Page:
This large study aimed to investigate different patterns of vegetarian diet and used the most appropriate study design for doing so.
The main limitation with this type of study, however, is that a range of other factors may be influencing any links seen, and removing their effect is difficult.
It is therefore difficult to prove definite cause and effect, although the use of a Seventh Day Adventist cohort should have removed some of these factors.
What did the research involve?
This study was a large prospective cohort of North American Seventh Day Adventists called The Adventist Health Study 2 (AHS-2), which is said to contain a substantial proportion of vegetarians. Almost 100,000 people were recruited between 2002 and 2007.
After excluding people who couldn’t be linked with cancer registries, those who reported having had cancer in the past, those aged under 25, or those who had various other missing or improbable data on questionnaires, the researchers had a total of 77,659 people eligible for the study. On average, most participants were in their late 50s.
vegan – consumption of eggs and dairy, fish and all other meats less than once a month
lacto-ovo vegetarians – consumption of eggs and dairy one or more times a month, but fish and all other meats less than once a month
pescovegetarians – consumption of fish one or more times a month, but all other meats less than once a month
semi-vegetarians – consumption of non-fish meats one or more times a month and all meats combined (fish included) one or more times a month, but a maximum of once per week
non-vegetarians – consumption of non-fish meats one or more times a month and all meats combined (fish included) more than once a week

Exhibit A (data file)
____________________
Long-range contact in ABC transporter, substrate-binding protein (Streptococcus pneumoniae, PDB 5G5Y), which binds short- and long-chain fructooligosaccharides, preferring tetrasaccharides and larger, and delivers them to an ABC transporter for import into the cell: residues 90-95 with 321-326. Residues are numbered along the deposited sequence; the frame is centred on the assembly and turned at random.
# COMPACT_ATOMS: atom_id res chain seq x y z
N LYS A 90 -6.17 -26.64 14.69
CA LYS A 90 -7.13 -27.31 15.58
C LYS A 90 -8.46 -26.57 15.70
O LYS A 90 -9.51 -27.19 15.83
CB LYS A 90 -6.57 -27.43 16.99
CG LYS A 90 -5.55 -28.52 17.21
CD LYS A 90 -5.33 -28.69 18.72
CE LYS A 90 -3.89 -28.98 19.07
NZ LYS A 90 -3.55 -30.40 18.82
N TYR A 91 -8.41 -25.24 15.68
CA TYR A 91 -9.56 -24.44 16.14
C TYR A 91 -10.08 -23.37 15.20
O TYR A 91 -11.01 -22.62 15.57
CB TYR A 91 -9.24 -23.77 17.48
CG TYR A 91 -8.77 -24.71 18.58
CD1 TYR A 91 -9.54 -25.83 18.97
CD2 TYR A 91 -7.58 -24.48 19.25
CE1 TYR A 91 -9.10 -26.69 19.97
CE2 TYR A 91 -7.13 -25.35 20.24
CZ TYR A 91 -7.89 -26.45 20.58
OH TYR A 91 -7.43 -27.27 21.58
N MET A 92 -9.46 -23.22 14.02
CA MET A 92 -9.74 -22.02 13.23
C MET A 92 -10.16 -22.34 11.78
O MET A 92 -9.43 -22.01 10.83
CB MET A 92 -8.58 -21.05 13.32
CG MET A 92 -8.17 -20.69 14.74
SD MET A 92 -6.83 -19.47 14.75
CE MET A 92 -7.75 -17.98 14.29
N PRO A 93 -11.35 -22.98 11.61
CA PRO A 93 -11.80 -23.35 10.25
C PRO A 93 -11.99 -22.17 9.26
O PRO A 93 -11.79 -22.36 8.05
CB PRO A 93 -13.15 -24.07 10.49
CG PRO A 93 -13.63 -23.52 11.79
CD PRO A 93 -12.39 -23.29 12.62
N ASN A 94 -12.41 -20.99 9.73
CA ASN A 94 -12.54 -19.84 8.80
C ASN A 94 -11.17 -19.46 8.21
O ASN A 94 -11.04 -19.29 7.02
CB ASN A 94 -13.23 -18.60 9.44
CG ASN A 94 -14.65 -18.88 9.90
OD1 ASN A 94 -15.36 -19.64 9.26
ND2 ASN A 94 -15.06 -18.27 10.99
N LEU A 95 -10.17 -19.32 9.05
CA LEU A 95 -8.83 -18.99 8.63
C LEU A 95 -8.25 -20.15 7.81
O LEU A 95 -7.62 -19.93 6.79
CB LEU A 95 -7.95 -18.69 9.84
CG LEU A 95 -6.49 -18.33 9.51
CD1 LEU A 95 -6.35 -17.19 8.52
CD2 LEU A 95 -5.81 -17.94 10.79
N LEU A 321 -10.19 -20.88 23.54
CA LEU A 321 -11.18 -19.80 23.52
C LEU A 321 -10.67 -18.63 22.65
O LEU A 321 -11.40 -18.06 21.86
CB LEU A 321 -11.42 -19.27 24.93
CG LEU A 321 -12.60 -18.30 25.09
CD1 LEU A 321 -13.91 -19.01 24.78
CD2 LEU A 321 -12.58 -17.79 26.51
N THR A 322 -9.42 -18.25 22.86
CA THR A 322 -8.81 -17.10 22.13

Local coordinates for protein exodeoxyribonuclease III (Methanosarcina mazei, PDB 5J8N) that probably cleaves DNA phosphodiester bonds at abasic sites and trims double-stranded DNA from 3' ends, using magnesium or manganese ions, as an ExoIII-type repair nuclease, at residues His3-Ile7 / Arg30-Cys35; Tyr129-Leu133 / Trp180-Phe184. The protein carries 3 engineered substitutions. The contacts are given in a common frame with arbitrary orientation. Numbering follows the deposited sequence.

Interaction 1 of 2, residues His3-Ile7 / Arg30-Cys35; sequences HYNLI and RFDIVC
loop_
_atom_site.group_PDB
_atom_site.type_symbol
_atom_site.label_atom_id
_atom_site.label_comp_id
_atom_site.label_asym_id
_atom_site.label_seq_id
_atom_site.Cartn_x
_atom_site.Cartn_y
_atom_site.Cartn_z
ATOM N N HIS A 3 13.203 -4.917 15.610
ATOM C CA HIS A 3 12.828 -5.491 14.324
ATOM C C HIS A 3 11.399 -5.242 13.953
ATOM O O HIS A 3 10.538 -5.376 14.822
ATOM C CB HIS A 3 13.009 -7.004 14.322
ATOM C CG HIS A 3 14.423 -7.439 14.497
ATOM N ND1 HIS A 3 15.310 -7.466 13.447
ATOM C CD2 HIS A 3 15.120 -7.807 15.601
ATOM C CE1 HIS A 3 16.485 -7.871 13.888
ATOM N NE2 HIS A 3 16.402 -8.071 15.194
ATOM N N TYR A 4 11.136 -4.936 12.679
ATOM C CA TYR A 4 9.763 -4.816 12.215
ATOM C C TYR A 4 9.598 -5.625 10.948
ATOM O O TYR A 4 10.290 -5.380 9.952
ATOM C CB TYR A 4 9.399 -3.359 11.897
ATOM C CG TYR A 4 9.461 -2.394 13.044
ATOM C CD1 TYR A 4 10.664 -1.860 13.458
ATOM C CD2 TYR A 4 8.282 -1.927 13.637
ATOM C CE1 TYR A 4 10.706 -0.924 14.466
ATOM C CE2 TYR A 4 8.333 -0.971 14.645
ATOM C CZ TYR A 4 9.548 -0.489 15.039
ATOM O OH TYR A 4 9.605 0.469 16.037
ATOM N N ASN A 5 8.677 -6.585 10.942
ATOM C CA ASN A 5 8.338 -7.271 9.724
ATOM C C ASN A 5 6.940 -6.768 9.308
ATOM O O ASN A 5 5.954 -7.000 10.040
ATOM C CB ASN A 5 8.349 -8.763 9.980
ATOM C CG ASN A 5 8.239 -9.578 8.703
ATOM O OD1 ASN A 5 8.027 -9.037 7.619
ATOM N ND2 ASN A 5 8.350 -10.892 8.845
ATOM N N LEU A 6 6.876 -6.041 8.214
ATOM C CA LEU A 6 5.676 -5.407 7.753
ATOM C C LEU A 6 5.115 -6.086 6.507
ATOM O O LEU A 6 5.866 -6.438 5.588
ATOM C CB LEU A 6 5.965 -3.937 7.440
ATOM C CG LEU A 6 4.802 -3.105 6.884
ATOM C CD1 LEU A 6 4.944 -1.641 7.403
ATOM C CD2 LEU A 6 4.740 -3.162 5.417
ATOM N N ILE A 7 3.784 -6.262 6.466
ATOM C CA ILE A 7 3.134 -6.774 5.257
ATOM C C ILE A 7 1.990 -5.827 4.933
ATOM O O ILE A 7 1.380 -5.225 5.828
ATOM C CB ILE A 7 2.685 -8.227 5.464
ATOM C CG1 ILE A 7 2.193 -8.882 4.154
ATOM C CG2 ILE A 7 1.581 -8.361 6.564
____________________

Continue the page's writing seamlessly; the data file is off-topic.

Cancer outcomes were found through linkage to state cancer registries. They also sent participants two-yearly questionnaires asking about cancer diagnoses.
Various confounding factors taken into account in the analyses included age, gender, ethnicity, BMI, educational level, medical and reproductive history, medication, family history of bowel disease or cancer, smoking, alcohol consumption, and exercise.
In many of their analyses, the researchers combined the four vegetarian groups and compared them with the non-vegetarians. In other analyses, they looked at each vegetarian group separately.
What were the basic results?
Over an average follow-up period of 7.3 years, there were 490 cases of bowel cancer (including cancers of the colon or large bowel and rectum), with an incidence of 86 cases per 100,000 person years of follow-up.
In the fully adjusted model, compared with non-vegetarians, the four vegetarian dietary patterns combined were associated with a reduced risk of bowel cancer (hazard ratio [HR] 0.79, 95% confidence interval [CI] 0.64 to 0.97).
Looking at the vegetarian dietary patterns separately compared with non-vegetarian diets, only pescovegetarians had a significantly reduced risk of bowel cancer (HR 0.58, 95% CI 0.40 to 0.84). The risk reductions were not significant for the other patterns (vegan, lacto-ovo vegetarians or semi-vegetarians).
How did the researchers interpret the results?
The researchers concluded that: “Vegetarian diets are associated with an overall lower incidence of colorectal cancers.
“Pescovegetarians in particular have a much lower risk compared with non-vegetarians. If such associations are causal, they may be important for primary prevention of colorectal cancers.”
This prospective cohort study of a large group of Seventh Day Adventists has examined the links between vegetarian dietary patterns and the development of bowel cancer.